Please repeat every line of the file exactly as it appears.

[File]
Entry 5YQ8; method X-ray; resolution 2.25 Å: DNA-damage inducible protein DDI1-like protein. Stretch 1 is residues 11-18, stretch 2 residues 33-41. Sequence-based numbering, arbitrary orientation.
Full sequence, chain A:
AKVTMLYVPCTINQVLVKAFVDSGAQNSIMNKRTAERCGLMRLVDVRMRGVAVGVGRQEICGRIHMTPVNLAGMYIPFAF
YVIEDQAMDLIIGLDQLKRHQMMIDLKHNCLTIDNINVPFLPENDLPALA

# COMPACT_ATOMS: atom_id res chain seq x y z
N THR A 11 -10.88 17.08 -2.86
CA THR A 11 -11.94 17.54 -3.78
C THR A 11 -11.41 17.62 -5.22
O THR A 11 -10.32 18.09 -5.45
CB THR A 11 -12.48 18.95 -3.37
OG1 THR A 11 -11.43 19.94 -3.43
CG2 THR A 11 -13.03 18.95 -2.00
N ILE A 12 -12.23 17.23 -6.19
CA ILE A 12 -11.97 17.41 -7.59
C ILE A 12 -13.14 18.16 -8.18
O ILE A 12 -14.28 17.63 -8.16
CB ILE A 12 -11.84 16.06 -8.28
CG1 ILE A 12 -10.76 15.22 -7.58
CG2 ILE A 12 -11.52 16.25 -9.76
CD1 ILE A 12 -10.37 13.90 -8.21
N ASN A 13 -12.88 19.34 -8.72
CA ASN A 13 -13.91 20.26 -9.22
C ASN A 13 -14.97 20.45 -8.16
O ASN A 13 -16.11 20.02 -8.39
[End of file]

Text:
Entry 5YQ8; method X-ray; resolution 2.25 Å: DNA-damage inducible protein DDI1-like protein. Stretch 1 is residues 11-18, stretch 2 residues 33-41. Sequence-based numbering, arbitrary orientation.
Full sequence, chain A:
AKVTMLYVPCTINQVLVKAFVDSGAQNSIMNKRTAERCGLMRLVDVRMRGVAVGVGRQEICGRIHMTPVNLAGMYIPFAF
YVIEDQAMDLIIGLDQLKRHQMMIDLKHNCLTIDNINVPFLPENDLPALA

# COMPACT_ATOMS: atom_id res chain seq x y z
N THR A 11 -10.88 17.08 -2.86
CA THR A 11 -11.94 17.54 -3.78
C THR A 11 -11.41 17.62 -5.22
O THR A 11 -10.32 18.09 -5.45
CB THR A 11 -12.48 18.95 -3.37
OG1 THR A 11 -11.43 19.94 -3.43
CG2 THR A 11 -13.03 18.95 -2.00
N ILE A 12 -12.23 17.23 -6.19
CA ILE A 12 -11.97 17.41 -7.59
C ILE A 12 -13.14 18.16 -8.18
O ILE A 12 -14.28 17.63 -8.16
CB ILE A 12 -11.84 16.06 -8.28
CG1 ILE A 12 -10.76 15.22 -7.58
CG2 ILE A 12 -11.52 16.25 -9.76
CD1 ILE A 12 -10.37 13.90 -8.21
N ASN A 13 -12.88 19.34 -8.72
CA ASN A 13 -13.91 20.26 -9.22
C ASN A 13 -14.97 20.45 -8.16
O ASN A 13 -16.11 20.02 -8.39